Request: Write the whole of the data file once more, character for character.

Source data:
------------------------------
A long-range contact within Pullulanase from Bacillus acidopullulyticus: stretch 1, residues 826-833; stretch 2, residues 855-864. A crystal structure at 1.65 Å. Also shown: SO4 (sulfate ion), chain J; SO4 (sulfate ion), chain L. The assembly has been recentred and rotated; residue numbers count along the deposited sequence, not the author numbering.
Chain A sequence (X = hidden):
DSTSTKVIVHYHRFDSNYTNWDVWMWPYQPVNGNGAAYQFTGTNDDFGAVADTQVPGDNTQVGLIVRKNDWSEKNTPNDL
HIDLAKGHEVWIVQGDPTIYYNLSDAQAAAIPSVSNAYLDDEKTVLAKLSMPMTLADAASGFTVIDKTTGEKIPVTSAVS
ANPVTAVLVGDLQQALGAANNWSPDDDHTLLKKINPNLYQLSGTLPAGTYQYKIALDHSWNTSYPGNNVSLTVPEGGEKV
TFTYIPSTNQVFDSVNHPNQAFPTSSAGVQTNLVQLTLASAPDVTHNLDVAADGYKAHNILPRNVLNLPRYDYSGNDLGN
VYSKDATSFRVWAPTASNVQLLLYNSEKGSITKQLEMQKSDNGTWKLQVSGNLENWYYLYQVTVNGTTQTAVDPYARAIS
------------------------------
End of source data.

A long-range contact within Pullulanase from Bacillus acidopullulyticus: stretch 1, residues 826-833; stretch 2, residues 855-864. A crystal structure at 1.65 Å. Also shown: SO4 (sulfate ion), chain J; SO4 (sulfate ion), chain L. The assembly has been recentred and rotated; residue numbers count along the deposited sequence, not the author numbering.
Chain A sequence (X = hidden):
DSTSTKVIVHYHRFDSNYTNWDVWMWPYQPVNGNGAAYQFTGTNDDFGAVADTQVPGDNTQVGLIVRKNDWSEKNTPNDL
HIDLAKGHEVWIVQGDPTIYYNLSDAQAAAIPSVSNAYLDDEKTVLAKLSMPMTLADAASGFTVIDKTTGEKIPVTSAVS
ANPVTAVLVGDLQQALGAANNWSPDDDHTLLKKINPNLYQLSGTLPAGTYQYKIALDHSWNTSYPGNNVSLTVPEGGEKV
TFTYIPSTNQVFDSVNHPNQAFPTSSAGVQTNLVQLTLASAPDVTHNLDVAADGYKAHNILPRNVLNLPRYDYSGNDLGN
VYSKDATSFRVWAPTASNVQLLLYNSEKGSITKQLEMQKSDNGTWKLQVSGNLENWYYLYQVTVNGTTQTAVDPYARAIS